The rest of the week was peppered with references to the demands 5G will place on transport networks, with presentations by executives from BT and Deutsche Telekom during the ON2020 session entitled "Industry Visions for a Converged Optical Networking Roadmap" just one more example. (See Looking to the Future With ON2020: An OFC Perspective.)

So what is the optical technology sector doing to meet the needs of the web-scale giants, other data center players and network operators? Well, the era of 600 Gbit/s transport is almost upon us and could squeeze the window of opportunity for 400-Gbit/s deployments, noted Heavy Reading's optical transport systems guru Sterling Perrin when he spoke with me on the OFC show floor:

So who's actually talking now about 600G? Among the systems vendors, Coriant, Nokia and Infinera are making a case with their latest product developments, the Groove G30, Photonic Service Engine 3 (PSE-3) and ICE5 respectively. (See Coriant Claims Industry Benchmarks With Its Groove G30, Infinera Shifts Up a Gear With Its Latest Optical Engine and Nokia Pushes Optical to the Limit.)

ADVA, though, was talking about 600G in its DCI platform a year ago, it should be noted. (See ADVA Sets 600G Benchmark.)

And it's "still DCI that's the main driver" of interest and business, noted ADVA's VP of Technical Marketing Michael Ritter. In addition to the need for greater capacity on existing inter-DC routes, data centers are becoming more distributed, adding to the need for dedicated systems that are efficient from an operational and cost perspective, he added.

And in terms of industry trends, they developments are in the 400G and 600G component space. "That's what people are here to look at," he noted.

And there was a lot to look at -- the show floor has grown in the past few years, that's for sure but it wasn't hard to find the larger-than-life figure that is John D'Ambrosia, a major figure in the Ethernet world and, these days, working at the FutureWei unit of Huawei. When I met with him, and we were both pumped to the gills with caffeine, he told me how the industry is about to hit some pretty amazing Ethernet milestones:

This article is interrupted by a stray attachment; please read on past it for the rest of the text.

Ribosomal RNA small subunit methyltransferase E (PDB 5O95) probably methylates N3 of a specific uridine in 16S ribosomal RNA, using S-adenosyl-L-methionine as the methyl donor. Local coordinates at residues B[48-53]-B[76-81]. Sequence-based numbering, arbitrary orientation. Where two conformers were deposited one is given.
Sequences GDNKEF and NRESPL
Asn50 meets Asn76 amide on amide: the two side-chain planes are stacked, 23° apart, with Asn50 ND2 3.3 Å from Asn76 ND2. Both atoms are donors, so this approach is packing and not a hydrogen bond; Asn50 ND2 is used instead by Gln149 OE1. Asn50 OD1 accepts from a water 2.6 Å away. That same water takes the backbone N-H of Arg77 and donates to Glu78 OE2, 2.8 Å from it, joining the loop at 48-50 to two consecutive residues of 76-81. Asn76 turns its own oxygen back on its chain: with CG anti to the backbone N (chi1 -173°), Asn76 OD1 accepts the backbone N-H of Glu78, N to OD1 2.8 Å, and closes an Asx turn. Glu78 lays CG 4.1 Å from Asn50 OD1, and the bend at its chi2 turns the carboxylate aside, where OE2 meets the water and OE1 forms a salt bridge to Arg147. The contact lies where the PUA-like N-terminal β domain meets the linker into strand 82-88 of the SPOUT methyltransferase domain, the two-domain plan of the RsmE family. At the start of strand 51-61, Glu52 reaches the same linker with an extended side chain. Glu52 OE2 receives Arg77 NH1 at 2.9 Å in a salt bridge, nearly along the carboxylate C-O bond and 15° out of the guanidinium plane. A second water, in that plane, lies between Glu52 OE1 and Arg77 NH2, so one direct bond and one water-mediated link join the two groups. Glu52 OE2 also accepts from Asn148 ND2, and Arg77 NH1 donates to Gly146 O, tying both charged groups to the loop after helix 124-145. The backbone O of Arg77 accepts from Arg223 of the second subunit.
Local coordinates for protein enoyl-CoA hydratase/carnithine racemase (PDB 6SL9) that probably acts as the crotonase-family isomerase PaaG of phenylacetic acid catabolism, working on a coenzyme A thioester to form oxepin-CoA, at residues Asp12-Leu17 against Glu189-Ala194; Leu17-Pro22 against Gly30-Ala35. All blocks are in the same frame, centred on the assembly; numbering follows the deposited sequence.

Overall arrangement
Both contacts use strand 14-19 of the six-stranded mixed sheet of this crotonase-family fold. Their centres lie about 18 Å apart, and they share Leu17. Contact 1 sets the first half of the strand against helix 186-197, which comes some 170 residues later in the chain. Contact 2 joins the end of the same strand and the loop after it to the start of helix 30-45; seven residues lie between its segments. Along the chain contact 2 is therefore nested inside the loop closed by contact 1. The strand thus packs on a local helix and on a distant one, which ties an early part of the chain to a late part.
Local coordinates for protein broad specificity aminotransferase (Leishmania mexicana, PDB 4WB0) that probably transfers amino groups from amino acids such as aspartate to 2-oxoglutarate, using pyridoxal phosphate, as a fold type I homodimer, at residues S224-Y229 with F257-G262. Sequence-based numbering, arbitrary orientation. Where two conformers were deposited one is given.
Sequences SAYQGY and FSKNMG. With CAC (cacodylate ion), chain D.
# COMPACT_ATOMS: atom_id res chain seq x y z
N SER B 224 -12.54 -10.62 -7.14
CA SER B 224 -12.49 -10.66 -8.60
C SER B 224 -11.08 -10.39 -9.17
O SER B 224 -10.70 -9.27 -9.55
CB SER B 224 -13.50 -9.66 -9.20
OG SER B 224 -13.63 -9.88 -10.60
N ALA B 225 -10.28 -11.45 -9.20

And, of course, there was some major M&A optical component activity during the show that helped fuel the buzz. Oclaro had been identified as a takeover target for some time but the industry had expected Finisar to splash its cash -- instead, Lumentum stepped in for what was generally regarded as a positive move. (See Lumentum Sweeps Up Oclaro in $1.8B Deal.)

So, a lot going on. But there's more! I spoke to a number of companies during and after the event, including Ciena, Coriant and Neophotonics, and eyeballed the latest move from hot startup Sedona.

Next page: Ciena goes deep, Coriant smells automation

Ciena goes deep
With the cable operator sector in full flow with 'Fiber Deep' strategies, Ciena rightly supposes there will be more need for data traffic aggregation and backhaul capacity at the edge of MSO networks. (See Why Cable's Feasting on Fiber.)

For aggregation, it's targeting the cable community with its 8180 Coherent Networking Platform, a dense packet switch with coherent optics (incorporating its WaveLogic Ai processor) that "could be very attractive in fiber deep" scenarios, stated Helen Xenos, senior director of portfolio marketing at the vendor. (See Ciena Unveils New Products at OFC.)

Ciena also unveiled its 6500 Reconfigurable Line System (RLS), a new system designed for data center interconnect, metro transport and backhaul applications. "There are hundreds of thousands of fiber pairs that are filling up fast and operators want scalable and simple-to-use systems that can also help get power usage down," noted Xenos. Ciena says both new systems have open APIs to enable automated configuration, SDN control and to enable streaming telemetry, an important feature for programmable and autonomous network management.

Both systems will be commercially available during the second half of the year, with customer trials soon for the 6500 RLS and in the third quarter for the 8180.

Figure 4: Ciena has its eyes on the Fiber Deep strategies of cable operators. Ciena has its eyes on the Fiber Deep strategies of cable operators.

Xenos said Ciena has already been selected for deployment in two "Fiber Deep opportunities with cable operators."

The Ciena was also taking an interested look at the Lumentum/Oclaro M&A news, as both of those companies were two of the three optical components specialists that signed up last year to build products around Ciena's WaveLogic Ai chip, the other being NeoPhotonics. (See Ciena Sets Its WaveLogic Free.)

Xenos says Ciena has been "shipping units for integration" and that revenues are expected from those agreements later this year. But with two of those partners combining, are there any further opportunities to get the WaveLogic Ai chip out to market through additional channels? "There are other conversations but nothing determined yet," is all Xenos would say.